The History of Printing

Printing can be traced all the way back to 3000 BCE when civilizations such as the Sumerian and Proto-Elamite used to seal documents with cylinder seals. Printing on clothes and silk, as well as paper can be traced back to the Tank dynasty in the 7th century. Thus, creating woodblock and book printing all over Korea, Japan and Asia. The earliest known book, printed on woodblock, was the Chinese Buddhist Diamond Sutra, which was printed on the 11th of May 868. Until the mid-15th century, around Europe, the method of woodblock printing was still being used. A German inventor, named Johannes Gutenberg, developed the first-ever printing press. Named the Gutenberg Bible, the printing press was widely spread all over the world by the end of the 15th century. 


Asia and Europe were home to hand stencils, that were found to be more than 35,000 years old. These were made by crushing pigment and keeping your hand on a wall, while blowing the pigment over the area. Stenciling was also found to be used on silk clothing in order to create patterns. 


Seal stamps were used in China and by the 3rd century the seal stamps were also being used to print on pottery.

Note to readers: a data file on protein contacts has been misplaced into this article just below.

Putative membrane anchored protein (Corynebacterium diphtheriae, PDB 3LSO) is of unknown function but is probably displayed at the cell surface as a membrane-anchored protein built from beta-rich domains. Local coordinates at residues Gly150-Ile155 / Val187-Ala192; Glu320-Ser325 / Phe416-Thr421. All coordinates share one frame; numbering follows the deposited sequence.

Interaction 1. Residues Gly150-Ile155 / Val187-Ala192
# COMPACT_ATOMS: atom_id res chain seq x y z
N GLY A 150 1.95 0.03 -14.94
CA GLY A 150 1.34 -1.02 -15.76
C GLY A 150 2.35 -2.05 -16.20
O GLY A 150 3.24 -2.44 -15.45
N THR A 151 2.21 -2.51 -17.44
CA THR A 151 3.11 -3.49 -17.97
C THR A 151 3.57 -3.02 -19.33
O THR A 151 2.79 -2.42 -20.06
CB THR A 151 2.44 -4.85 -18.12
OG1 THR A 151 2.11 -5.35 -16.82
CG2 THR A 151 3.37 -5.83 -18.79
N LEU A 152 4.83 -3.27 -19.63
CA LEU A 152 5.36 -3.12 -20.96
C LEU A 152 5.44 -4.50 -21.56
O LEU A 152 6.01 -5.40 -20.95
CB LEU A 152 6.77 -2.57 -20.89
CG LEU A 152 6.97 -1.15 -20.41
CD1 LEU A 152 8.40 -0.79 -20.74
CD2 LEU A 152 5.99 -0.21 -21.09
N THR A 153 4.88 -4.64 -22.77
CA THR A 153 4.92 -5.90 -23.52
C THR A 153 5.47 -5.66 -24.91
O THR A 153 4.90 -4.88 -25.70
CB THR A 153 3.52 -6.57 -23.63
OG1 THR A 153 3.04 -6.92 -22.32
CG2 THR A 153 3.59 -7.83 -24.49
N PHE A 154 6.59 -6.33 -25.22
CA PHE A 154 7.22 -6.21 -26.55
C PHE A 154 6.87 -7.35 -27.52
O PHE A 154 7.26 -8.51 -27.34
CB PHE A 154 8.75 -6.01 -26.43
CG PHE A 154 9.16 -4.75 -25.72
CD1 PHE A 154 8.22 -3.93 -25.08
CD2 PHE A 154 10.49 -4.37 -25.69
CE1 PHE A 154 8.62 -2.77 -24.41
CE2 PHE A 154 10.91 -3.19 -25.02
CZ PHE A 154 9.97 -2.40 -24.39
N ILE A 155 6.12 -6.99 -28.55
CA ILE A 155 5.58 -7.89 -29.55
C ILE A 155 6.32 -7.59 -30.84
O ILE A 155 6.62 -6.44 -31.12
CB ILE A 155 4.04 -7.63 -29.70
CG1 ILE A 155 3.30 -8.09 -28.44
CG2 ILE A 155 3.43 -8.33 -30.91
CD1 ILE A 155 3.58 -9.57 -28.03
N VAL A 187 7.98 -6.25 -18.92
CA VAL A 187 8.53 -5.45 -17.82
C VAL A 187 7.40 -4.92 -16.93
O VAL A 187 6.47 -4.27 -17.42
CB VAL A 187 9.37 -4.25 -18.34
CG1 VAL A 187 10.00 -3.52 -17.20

Woodblock printing

The first method of printing that was applied to paper was the method of woodblock printing. 

Movable typing

Using individual pieces of "type" for the purpose of printing or typography is called Movable typing. Throughout history, ceramic, wood and metal was used to create the movable types. 


The method of Lithography was invented in 1796 by an author named Aloys Senefelder. This method of printing uses a chemical process in order to create an image. 

Color printing

Although there have been examples of color printing from the Qing and Ming Dynasty's, the most successful and popular method of color printing was developed by the 19th century, it was called Chromolithography. 

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